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Weapons of Mass Destruction (WMD)

Air University (AU) - China Aerospace Studies Institute

PLA Likely Begins Construction of an Intercontinental Ballistic Missile Silo Site near Hanggin Banner

Air University (AU) - China Aerospace Studies Institute

By Rod Lee, China Aerospace Studies Institute / Published August 12, 2021

By mid-May 2021, the People's Liberation Army (PLA) likely began construction of a potential intercontinental ballistic missile (ICBM) silo site in Hanggin Banner, Ordos City, Inner Mongolia (approximately at 40.113, 108.104). Images taken by the European Space Agency's Sentinel-2 mission between 16 May and 9 August 2021 reveal a construction footprint similar to those found at known PLA ICBM silo construction sites at Jilantai, Guazhou (typically referred to as the Yumen site), and Hami.


Unlike the Guazhou ICBM silo site, there is no publicly known PLA Rocket Force (PLARF) unit in the vicinity of Hanggin Banner. However, the similarities in construction footprint in terms of spacing, excavation patterns, and use of dome shelters, as well as the general trend of rapid growth in PLA Rocket Force (PLARF) fixed systems suggest that the construction site at Hanggin Banner is likely an ICBM silo site.


A Sentinel-2 image taken on 9 August 2021 shows at least 29 possible silo construction sites. These 29 sites are divided across two areas- a northern and southern cluster. The northern cluster consists of at least 15 probable silo construction sites while the southern cluster consists of at least 14 probable sites. Of the 29 identified sites, 13 have dome shelters.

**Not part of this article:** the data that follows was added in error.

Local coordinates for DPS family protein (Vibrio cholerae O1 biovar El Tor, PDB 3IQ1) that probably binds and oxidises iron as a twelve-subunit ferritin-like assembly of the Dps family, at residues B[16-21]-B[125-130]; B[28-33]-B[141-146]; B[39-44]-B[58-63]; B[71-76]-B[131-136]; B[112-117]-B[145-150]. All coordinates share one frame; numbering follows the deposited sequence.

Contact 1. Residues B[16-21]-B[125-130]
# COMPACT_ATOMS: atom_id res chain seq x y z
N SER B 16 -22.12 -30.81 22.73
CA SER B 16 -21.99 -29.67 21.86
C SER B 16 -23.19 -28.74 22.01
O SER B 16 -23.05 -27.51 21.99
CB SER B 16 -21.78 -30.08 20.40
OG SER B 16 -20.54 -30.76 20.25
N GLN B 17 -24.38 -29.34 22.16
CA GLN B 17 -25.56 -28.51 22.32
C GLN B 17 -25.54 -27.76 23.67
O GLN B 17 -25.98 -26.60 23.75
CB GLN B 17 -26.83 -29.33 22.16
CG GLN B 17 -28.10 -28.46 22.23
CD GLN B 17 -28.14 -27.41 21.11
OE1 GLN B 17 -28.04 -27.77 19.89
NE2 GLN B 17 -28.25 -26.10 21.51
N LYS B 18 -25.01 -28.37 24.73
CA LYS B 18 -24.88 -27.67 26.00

Although these dome shelters are slightly different than those found at other known PLA ICBM silo construction sites, the general configuration of each construction site at Hanggin Banner matches known sites at other locations. The remaining sites are cleared of excess material with some sites having limited excavation activity similar to those found at other known silo construction sites. Assuming the PLA Rocket Force (PLARF) will continue to deploy launchers in intervals of 6 or 12, this site will field a minimum of 30-36 silos. (A typical PLARF launch brigade consists of six launch battalions with typically one or two launchers per battalion for ICBMs.)


The Hanggin Banner site would afford the PLA a few advantages when compared to the Guazhou and Hami ICBM sites. The Hanggin Banner site may provide improved resiliency when it comes to ground-based fiber-optics communications given its proximity to multiple military fiber-optics nodes. It is also closer to the PLARF's central warhead handling and storage facility located in Taibai County, Baoji, Shaanxi, which likely makes it easier for the PLARF to maintain warhead readiness at the Hanggin Banner site.

Between the roughly 30 or more possible ICBM launchers at Hanggin Banner, conservative estimates on the number of launchers at the Hami and Guazhou ICBM silo sites, and the PLARF's current force of operational ICBM brigades, the PLARF's projected inventory of ground-based ICBM launchers is close to or more than the United States' current number of deployed Minuteman III ICBMs. With the addition of at least two Type 096 nuclear-powered ballistic missile submarines as identified in the 2020 China Military Power Report and a conservative estimate of one brigade of 20 H-20 stealth bombers, China's future inventory of strategic nuclear delivery systems seems on track to approaching parity with those of the United States and Russia.

Opinions, conclusions, and recommendations expressed or implied within are solely those of the author(s) and do not necessarily represent the views of the Air University, the Department of the Air Force, the Department of Defense, or any other U.S. government agency. Cleared for public release: distribution unlimited

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